In an upstate New York food desert, this store concept puts 96 cents of every dollar sold back into the community.
Originally printed in the April 2021 issue of Produce Business.
Although you might not notice on entrance, Bargain Grocery is unlike other food retailers and may soon be taking its mission beyond Utica, NY, where it operates, to create new affordable food shopping opportunities for consumers in New York State towns such as Albany, Troy and Syracuse and especially for their underserved communities.
Bargain Grocery provides the Utica community with quality, affordable food — produce being at the core — and, so brings abundance to what had been a center-city food desert. With its 2002 origins nestled in a small space in a warehouse of a non-profit organization, the now stand-alone Bargain Grocery offers nutritious food in central Utica while supporting the organization with its profits.
Although the store, which opened its brick-and-mortar doors officially in 2018, was developed to serve lower income consumers foremost, Bargain Grocery reached out to all Utica demographics, and everyone shopping there supports local people in need, as all profits from the operation go to keeping it going and funding the non-profit organization, Compassion Coalition. Today, the store claims to put 96 cents of every dollar back into the community.
“My dad started this in 2002 because of the food desert of our city,” says Rachel Daughtry, Bargain Grocery Director of Agency Relations. “You have bodegas and the high prices. But what people really wanted was fresh food. My grandparents were produce distributors. My dad grew up in the business, and he says there had to be a better way to serve our community. So, he started with a 1,200 square foot store. All of the proceeds from the store would go back into the community in food giveaways, personal hygiene giveaways, helping the schools, and from there it’s grown.
“Now we’re at 13,000 square feet, and our main focus is on access to fresh, healthy food,” Daughtry continues. “And 70% of all SNAP transactions are produce.”
On a Mission
As pastor of Utica’s Redeemer Church, Daughtry’s father, Mike Servello, came up with the idea that emerged into Bargain Grocery, drawing from his work with the local community.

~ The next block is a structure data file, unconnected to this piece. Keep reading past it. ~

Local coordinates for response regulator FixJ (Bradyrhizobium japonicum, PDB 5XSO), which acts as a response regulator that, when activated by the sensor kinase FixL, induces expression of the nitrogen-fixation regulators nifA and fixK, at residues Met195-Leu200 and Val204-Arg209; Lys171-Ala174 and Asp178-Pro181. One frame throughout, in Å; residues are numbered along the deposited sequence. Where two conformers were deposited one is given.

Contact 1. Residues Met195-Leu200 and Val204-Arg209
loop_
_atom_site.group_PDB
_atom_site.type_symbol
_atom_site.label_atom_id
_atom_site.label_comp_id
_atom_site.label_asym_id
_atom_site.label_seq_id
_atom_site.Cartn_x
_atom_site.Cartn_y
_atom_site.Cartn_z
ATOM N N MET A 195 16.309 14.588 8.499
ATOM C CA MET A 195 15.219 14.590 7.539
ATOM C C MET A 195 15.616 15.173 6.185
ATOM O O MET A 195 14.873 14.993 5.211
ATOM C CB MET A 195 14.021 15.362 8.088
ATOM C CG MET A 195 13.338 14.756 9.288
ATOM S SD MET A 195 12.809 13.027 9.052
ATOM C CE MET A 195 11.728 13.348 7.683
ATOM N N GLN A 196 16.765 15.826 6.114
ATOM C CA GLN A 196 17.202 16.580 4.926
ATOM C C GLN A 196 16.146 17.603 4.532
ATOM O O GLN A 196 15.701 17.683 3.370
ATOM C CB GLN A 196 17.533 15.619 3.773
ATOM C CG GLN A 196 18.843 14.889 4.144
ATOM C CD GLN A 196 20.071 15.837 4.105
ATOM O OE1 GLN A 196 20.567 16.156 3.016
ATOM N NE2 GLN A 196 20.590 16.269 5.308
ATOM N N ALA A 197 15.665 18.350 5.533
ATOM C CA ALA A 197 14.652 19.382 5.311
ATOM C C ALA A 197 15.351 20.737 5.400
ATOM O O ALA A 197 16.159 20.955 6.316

“The store came out of a need for sustainability for our distribution warehouse,” he says. “We were distributing $20 million a year in food and personal care items, and household items to the community, and we were not getting any ongoing government aid. I got this idea to start a low-cost food store. I went to our Walmart perishables DC and asked if we could buy all their salvage. They agreed. We then marked it up enough to sustain the operation.”
Servello says many concerned parties approached him about the dietary needs of the community and encouraged him to expand the original distribution center-based food operation into the stand-alone store.
“I didn’t even understand food deserts at that time,” he says. “Three or four years ago, social services and the human services agencies started to court us and suggested we build a larger store and really target these groups, which is what we’ve done. It’s been overwhelmingly successful but more effective. It really hits the needs. Now I have the Albany county executive, the Rensselaer county executive and the Troy county executive on us to move in.”
Currently plans are moving forward for Bargain Grocery-type stores in Albany and Troy, among other targeted upstate New York communities.
Sharing the Message
For all that, Bargain Grocery is a full-blown grocery store operation with produce at its core, both in terms of concept and store lay out, and the retailer is innovative in how it goes about serving its customers and, by extension, its purpose. Merchandising and marketing both emphasize quality and nutrition consistent with consumer trends and the needs of underserved consumers. Yet, its use of social media is a particular example of how Bargain Grocery comes up with clever ways to operate consistent with its core mission.
Social media is a major part of how Bargain Grocery promotes fresh produce, with posts including recipe and store-focused videos. The store videos highlight newly arrived produce items. Because fruits and vegetables vary based on seasons, availability and the store’s ability to find commodities at costs that allow it to retail them at low prices, the videos are a way of constantly and directly updating shoppers on what’s arriving on the sales floor.